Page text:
Advertisement

Journal of Comparative Physiology A

, Volume 200, Issue 10, pp 881–890 | Cite as

Toxins induce ‘malaise’ behaviour in the honeybee (Apis mellifera)

  • Victoria Hurst
  • Philip C. Stevenson
  • Geraldine A. WrightEmail author
Open Access
Original Paper

Abstract

To avoid poisoning and death when toxins are ingested, the body responds with a suite of physiological detoxification mechanisms accompanied by behaviours that in mammals often include vomiting, nausea, and lethargy. Few studies have characterised whether insects exhibit characteristic ‘malaise-like’ behaviours in response to intoxication. Here, we used the honeybee to investigate how intoxication produced by injection or ingestion with three toxins with different pharmacological modes of action quinine, amygdalin, and lithium chloride affected behaviour. We found that toxin-induced changes in behaviour were best characterised by more time spent grooming. Bees also had difficulty performing the righting reflex and exhibited specific toxin-induced behaviours such as abdomen dragging and curling up. The expression of these behaviours also depended on whether a toxin had been injected or ingested. When toxins were ingested, they were least 10 times less concentrated in the haemolymph than in the ingested food, suggesting that their absorption through the gut is strongly regulated. Our data show that bees exhibit changes in behaviour that are characteristic of ‘malaise’ and suggest that physiological signalling of toxicosis is accomplished by multiple post-ingestive pathways in animals.

Keywords

Honeybee Apis mellifera Malaise Toxin Aversion 

Introduction

Eating exposes animals to the risk of ingesting toxic compounds. In response to toxicosis, the body mobilizes physiological detoxification mechanisms such as P450 enzymes and glutathione transferases used to break down toxic molecules for excretion (Jakobi and Ziegler 1990; Ioannides 2013). When mammalian subjects consume or are injected with toxins, their behaviour often changes. They spend less time moving, feeding and grooming and more time huddling and sleeping (Hart 1988; Millman 2007). Human subjects also report generalised pain or nausea. This suite of behaviours (aka ‘malaise’) can be caused by toxins (Nachman and Ashe 1973), by radiation (Garcia et al. 1955) and is also caused by infection (Dantzer and Kelley 2007).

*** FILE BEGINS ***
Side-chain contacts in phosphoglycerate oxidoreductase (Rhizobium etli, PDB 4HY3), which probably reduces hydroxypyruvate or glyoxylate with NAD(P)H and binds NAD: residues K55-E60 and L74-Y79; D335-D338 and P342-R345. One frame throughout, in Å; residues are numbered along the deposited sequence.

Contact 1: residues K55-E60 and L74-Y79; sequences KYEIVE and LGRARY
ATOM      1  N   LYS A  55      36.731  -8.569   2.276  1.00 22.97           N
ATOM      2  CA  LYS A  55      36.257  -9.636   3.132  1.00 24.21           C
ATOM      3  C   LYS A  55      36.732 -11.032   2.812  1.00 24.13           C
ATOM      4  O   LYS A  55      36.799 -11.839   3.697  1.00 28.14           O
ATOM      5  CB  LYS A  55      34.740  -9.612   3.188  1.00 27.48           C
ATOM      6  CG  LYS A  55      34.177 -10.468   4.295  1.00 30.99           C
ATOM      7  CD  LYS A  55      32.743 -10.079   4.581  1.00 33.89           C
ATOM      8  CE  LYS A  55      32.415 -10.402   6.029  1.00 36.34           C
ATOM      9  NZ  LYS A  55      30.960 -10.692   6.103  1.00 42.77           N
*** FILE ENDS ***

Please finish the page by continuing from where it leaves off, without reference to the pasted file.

Whether invertebrates also exhibit characteristic ‘malaise-like’ symptoms in response to toxicosis is poorly understood. Like mammals, invertebrates can learn to avoid cues associated with the consumption of toxins (Dethier 1980; Lee and Bernays 1990; Raffa 1987; Simoes et al. 2012). Furthermore, injection with lithium chloride (LiCl) (the canonical toxin used to produce malaise in vertebrates) causes crayfish to experience limb trembling, uncontrolled movements and periods of immobility (Arzuffi et al. 2000), and locusts injected with nicotine hydrogen tartrate are more likely to vomit (Simoes et al. 2012). Establishing whether there are behavioural reactions from intoxication that could be termed ‘malaise’ in invertebrates would pave the way for understanding the physiological mechanisms that produce these behaviours and for establishing whether they have an adaptive basis.

Honeybees are important model organisms for studying the neural basis of behaviour. Bees, like other animals, encounter toxins in their food (nectar and pollen) including pesticides that could potentially make them sick (Holzinger et al. 1992; Adler 2000; Alder et al. 2001; London-Shafir et al. 2003). We have recently established that honeybees have the ability to learn to avoid food cues associated with both the pre-ingestive and the post-ingestive consequences of encountering toxins (Wright et al. 2010). Bees will reject some toxins when they taste them, such as quinine, but appear to be unable to readily detect others like the almond nectar toxin, amygdalin, when such toxins are present in sucrose solutions (Wright et al. 2010). When bees inadvertently ingest amygdalin during associative learning, they learn to avoid odours associated with amygdalin-laced solutions using a post-ingestive signalling mechanism. It remains unclear whether toxins elicit behaviour in invertebrates that could be described as general ‘malaise’ as they do in mammals, or whether conditioned food avoidances arise from a separate mechanism.